In what’s easily its biggest power play to date, Netflix has reportedly acquired the worldwide rights to Martin Scorsese’s highly anticipated gangster flick, The Irishman.
The film — which is expected to digitally de-age Robert De Niro, cost somewhere between $100 and $150 million USD, and was first announced way back in 2008 — will reportedly reunite De Niro and Al Pacino on the screen and details the life of Frank “The Irishman” Sheeran, a mob hitman who was supposedly involved in the 1975 disappearance of union leader Jimmy Hoffa. Based on Charles Brandt‘s 2004 book, I Heard You Paint Houses, The Irishman will be adapted from a script by Steve Zaillian (Schindler’s List, Gangs of New York, American Gangster, Moneyball, The Girl with the Dragon Tattoo, HBO’s The Night Of) and will mark Scorsese and De Niro’s ninth collaboration following Mean Streets; Taxi Driver; New York, New York; Raging Bull; The King of Comedy; Goodfellas; Cape Fear; and Casino.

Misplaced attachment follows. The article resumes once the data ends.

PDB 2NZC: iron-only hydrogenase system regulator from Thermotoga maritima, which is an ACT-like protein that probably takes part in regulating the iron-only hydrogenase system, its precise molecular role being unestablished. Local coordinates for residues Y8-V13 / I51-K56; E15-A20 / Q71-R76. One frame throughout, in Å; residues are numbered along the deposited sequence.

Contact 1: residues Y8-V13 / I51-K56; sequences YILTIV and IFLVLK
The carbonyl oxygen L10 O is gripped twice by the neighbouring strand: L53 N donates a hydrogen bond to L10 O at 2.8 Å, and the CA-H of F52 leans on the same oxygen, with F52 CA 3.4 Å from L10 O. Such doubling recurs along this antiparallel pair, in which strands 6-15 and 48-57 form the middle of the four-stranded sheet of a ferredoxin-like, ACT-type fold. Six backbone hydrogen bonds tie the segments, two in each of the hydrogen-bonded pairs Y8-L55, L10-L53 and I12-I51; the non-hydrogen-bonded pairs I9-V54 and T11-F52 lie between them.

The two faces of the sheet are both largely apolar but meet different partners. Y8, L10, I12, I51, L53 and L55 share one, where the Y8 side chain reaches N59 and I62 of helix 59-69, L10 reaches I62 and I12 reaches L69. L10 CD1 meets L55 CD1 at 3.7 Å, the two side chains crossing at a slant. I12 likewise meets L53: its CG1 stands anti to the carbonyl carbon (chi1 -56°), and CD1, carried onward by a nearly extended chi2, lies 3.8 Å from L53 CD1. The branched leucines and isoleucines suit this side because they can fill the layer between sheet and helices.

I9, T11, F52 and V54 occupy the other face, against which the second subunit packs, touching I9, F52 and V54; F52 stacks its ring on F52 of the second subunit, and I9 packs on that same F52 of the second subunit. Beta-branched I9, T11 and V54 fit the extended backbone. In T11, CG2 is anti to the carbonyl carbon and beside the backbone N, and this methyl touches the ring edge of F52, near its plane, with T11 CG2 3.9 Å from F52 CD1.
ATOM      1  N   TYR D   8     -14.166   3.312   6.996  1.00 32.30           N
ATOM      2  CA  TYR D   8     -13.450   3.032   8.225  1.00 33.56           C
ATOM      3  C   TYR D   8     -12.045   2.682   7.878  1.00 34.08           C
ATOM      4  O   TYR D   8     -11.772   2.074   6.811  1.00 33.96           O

Netflix’s acquisition follows the film’s original deal with Paramount, which also distributed Scorsese’s Silence. However, following Silence’s failure at the box office (despite critical acclaim, the $40 million USD adaptation of Shūsaku Endō’s 1966 novel has only made about $15 million USD), Paramount severed ties with its chairman while Scorsese looked for a new deal. As a source put it, “Scorsese’s movie is a risky deal, and Paramount is not in the position to take risks. This way, he can make the project he wants.”
The Irishman will likely follow Scorsese and Leonardo DiCaprio’s adaptation of Erik Larson’s The Devil in the White City and is currently on track for a 2019 release.